Miami By the Sea : The Land of Palms and Sunshine (1106)
CITATION THUMBNAILS PAGE IMAGE ZOOMABLE
Full Citation
STANDARD VIEW MARC VIEW
Permanent Link: http://ufdc.ufl.edu/UF00005231/00001
 Material Information
Title: Miami By the Sea : The Land of Palms and Sunshine (1106)
Physical Description: Book
Language: English
Publisher: Miami, Florida Chamber of Commerce
Place of Publication: Miami, FL
Manufacturer: The Record Company
Publication Date: 1921
 Record Information
Source Institution: University of Florida
Holding Location: University of Florida
Rights Management: All rights reserved by the source institution and holding location.
Resource Identifier: ltqf - AAA6556
System ID: UF00005231:00001

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C 1 1l1 is a city of hot at , vtidi' / i /
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ii it. loher tast n 'i' ii f
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*ills,'. t ion, :l mod n ( i le n a1eVd alrtrnelh'.

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",s. lo/ i /ti the st .eni re t .t io ot h <
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MIAMI-BY-ii III i'i Ft
N\" \ u \ ++,v,{roinec and industry have been wise! .........
' ' titli sentiment arid recreation Productive farms .
' ; feed hIe nati dot fin I .;' -. ;he
.. * . M^ iaini and futrnish a * 1 . 1... . I ... . .. i -y ,
that 1er1e i something in this realm of vital consi
qllene than7 vacationtig.
A foundation o( ' r ith a world-famed atmosphere
of optiisii hai i iven i of 'I .... ii Sea an unwaii
aii, 't 7 proid faitii in her own futurei Shie is ever going
, . and her people know her course can never change. Her
wonderu I a "e . , i a 117atter of , . .... Iiio + lo come.
and in , *s nio'' ..-tof ioom for i .... oit. Nor
w ill ' ever roi if its nati ,e '., '
sc'eni, manifest everywhere, are as precious ..


Su o A. on

Photographs from 1 IIisua]ize th ruth of the above o
extent thai invesli ei yll 1i1h 1 disclose 1
' iore, tIe vast , i il " |inoiama is spread out as
uipon " ";-" T " tie ' ' <. it ( lie b utifil ' . . ..
'f .' ufr senhc invlstue an i T i for
facilities, S nu gl y land -locked , it i s ' . ..
ocean swells and is capable of evei more Imi vatii al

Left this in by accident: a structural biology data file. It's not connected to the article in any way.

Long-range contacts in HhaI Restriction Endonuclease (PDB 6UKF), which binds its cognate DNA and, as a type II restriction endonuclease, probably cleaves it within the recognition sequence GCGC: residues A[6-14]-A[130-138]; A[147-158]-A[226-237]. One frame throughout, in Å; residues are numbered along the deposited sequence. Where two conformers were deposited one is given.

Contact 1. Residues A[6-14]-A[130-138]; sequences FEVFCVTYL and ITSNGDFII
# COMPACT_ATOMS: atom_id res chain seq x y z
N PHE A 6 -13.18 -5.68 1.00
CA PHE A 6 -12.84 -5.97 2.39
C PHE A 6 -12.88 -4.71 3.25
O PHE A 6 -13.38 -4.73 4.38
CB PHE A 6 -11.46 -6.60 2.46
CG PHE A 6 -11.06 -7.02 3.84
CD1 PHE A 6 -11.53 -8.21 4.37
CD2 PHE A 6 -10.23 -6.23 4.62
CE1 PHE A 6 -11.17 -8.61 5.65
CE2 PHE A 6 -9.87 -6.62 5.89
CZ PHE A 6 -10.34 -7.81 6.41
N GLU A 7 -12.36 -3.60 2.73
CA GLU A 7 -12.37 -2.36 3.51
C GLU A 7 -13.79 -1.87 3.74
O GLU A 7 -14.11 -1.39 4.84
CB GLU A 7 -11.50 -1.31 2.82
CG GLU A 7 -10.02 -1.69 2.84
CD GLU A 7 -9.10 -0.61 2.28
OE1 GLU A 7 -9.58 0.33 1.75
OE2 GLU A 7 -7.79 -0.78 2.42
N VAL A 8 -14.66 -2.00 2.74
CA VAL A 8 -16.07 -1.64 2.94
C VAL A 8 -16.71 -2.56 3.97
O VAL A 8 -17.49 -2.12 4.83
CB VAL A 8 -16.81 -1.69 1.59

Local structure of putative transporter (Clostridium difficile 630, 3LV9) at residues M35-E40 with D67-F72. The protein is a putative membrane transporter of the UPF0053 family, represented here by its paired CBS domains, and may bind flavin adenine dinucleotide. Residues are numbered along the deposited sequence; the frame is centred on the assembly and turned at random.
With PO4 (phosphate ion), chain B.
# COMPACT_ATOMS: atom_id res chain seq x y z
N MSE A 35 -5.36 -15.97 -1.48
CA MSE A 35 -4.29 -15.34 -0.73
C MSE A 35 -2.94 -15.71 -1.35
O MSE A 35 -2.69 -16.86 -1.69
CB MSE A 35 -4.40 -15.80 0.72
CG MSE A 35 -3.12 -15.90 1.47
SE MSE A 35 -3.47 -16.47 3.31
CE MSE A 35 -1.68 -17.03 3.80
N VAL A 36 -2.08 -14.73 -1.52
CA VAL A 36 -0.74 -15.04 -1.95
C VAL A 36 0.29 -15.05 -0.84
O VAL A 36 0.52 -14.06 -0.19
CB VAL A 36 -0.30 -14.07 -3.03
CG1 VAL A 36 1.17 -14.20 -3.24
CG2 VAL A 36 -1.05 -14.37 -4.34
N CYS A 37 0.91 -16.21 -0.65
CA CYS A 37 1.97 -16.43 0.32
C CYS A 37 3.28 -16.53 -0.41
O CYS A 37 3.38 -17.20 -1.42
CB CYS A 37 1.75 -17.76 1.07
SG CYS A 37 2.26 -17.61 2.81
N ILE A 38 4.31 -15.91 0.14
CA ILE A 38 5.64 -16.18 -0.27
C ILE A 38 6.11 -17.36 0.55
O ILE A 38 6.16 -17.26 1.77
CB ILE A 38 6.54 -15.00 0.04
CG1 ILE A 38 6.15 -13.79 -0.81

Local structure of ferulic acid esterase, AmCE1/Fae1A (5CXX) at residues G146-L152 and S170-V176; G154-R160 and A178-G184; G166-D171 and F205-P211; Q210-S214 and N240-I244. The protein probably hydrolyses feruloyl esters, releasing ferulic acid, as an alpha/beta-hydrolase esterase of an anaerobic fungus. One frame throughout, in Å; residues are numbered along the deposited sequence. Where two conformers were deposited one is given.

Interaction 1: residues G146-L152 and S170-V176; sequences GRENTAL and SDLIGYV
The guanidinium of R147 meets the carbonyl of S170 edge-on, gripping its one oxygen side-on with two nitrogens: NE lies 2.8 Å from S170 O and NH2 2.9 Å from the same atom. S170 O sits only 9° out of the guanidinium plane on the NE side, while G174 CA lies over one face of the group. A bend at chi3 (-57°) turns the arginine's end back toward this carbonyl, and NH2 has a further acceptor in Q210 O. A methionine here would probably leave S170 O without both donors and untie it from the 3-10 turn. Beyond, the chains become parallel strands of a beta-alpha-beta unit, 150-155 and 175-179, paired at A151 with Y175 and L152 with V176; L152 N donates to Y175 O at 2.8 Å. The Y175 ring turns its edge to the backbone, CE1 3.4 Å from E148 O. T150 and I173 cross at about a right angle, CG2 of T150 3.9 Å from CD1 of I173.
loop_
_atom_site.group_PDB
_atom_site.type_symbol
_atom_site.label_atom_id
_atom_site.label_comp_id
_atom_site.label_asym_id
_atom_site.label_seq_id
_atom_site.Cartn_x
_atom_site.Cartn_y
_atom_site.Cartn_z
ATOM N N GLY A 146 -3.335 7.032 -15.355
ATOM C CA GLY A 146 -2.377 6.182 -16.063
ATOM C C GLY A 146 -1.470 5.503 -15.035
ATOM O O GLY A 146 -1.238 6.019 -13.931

errnt., ;s -occasion requires,
No stid of ihe bau , Miami Beach iuri she
cani be done wilh what, was onte t imet
Appreciating the vale of thse beariih
ixround and| as a supphlemenary home vs
Sdevelo~pnent oft that section


water front. On the ocean
s unhaken proof of what
sirip of incultivated sand,
section a5 an r + ... ~r '-l *
+uhurh, .Miami
i NoI. in the


guarded.


In asset for a resort city such as Miamii From
tie snow flies, to Miami as the airplanes tlis, is


>n short hours; and the journey by rail, in trains de luxe,
nation's metropolis to the Magic i ,, of *'..* requires
-one hours.
likes to call itself the "Land of Palms and " ' * +
is 1 'Itrue. The climate is that of tile
*one. Miami ad . n" ,rtry form a haven ol
Itd birds 17 d almy . . . it is winter elsewhere
Xmr in Miami. liegestra1ge whims of weather, which
e other erritories, have , . ' ,t ni by; and when
If snow cover oilIer 1ands . - grip sections lut
Iet orth, flowers bloom and birds .', . in Miami. A1 l
m Iecemier to Marchl. year Ii and year out, Miami's
itr registers the sort of uva1ying climatic joy tliat mike
lit aid the sport suit an . . uniform of the citi .
ill find us a hippy, enthusiastic, we i ,i' s hit
admit, of {iir '' of spotless beauty , , ' - * xa,


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it 1meni~
F.' ii Va. -I ~PORT
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dirous attractive resort feItres+ with ibs and
coulrses, ' onlndS, "' " ' r . ocean drives,
. li' x' and thhat is stroi i suggcs1
, the world' bes knownf * , *' '" this is con�
nected with the "i' of Miami l 1 ' Cusiway,
the wonder and .! adtmiration of every visitor. From snow"
white minsdios in luxuriant gar1 ti tie smaller but
,i m, , and artistic I ' i housing facilities
1 ,. . it one of tie city' s siow i Parts of it,
in the . , ke on llie colorful spirt oft for the !
leads . . * . " picturesque riverlet that winds
throuiih a I'uigle of angroes, witi lagoons here and
there, ancehorage foi wdter craft+ anti unique and ar+
tistic private docks disinctii e eFIarI.
,tl 1 ', ,1 - k!. , X - . ,.' '.. CA ' t* . uA Y

1here remained hnll one i ast tiuimph of engineering to ink the
luacithiih Miamii Alays aicessibl i a history e wooden }ridge
....on i I * tie world -or er, te civic althorio
ties tiat seei leid betioid realzat io-
a garrt cauiwiiy to spaI t ,, Ba and giiei still , i and
more adequate ac'iess to lieh ocea. ihat dieai nas been realized
' ration: there ias ' I " -' ,
Hlanked hy palms ' , ' ,.'
- ' walk- widilF atutori lei 1 1conorse,
separate thoroughfare for tracks, ;rv latest type of electri-
fieP t Ant the cai1seay is an l to tfh( '.
It is eonstrurted on conIrete arches at its terminals, through i . I
lhe tide etrre n+ rna y at w ilL. us i
the harbtoi, and under these great a+rches+ ',


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x ntaaetl admitted I ....... � .. o ,''rit the
auewa is three- and I ' r. and
Sa a nonumet t he enterprise, . ', city
y ti made A stream of traffic
t i Ie a s e " i le
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Sfor facing
Artists say that the
, of brush or., ;,,- -
ol shades of green and
th}e ch side rainbow tints
* in t}is immense nat urial
cvils are visible against the
cO Ses OB an~d thle iioon


iiay is
d over it all
2 (ii music Ir


Ii Iora;^
llie dis~i


4t}c tulf 5i]trI , laves
the Im-n " a i ioiil lif
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ideedl, 1d imrtl' and


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i n to this.
ii , of dark
m-sraced shore ,.*

of a charming city.
hones, and rich in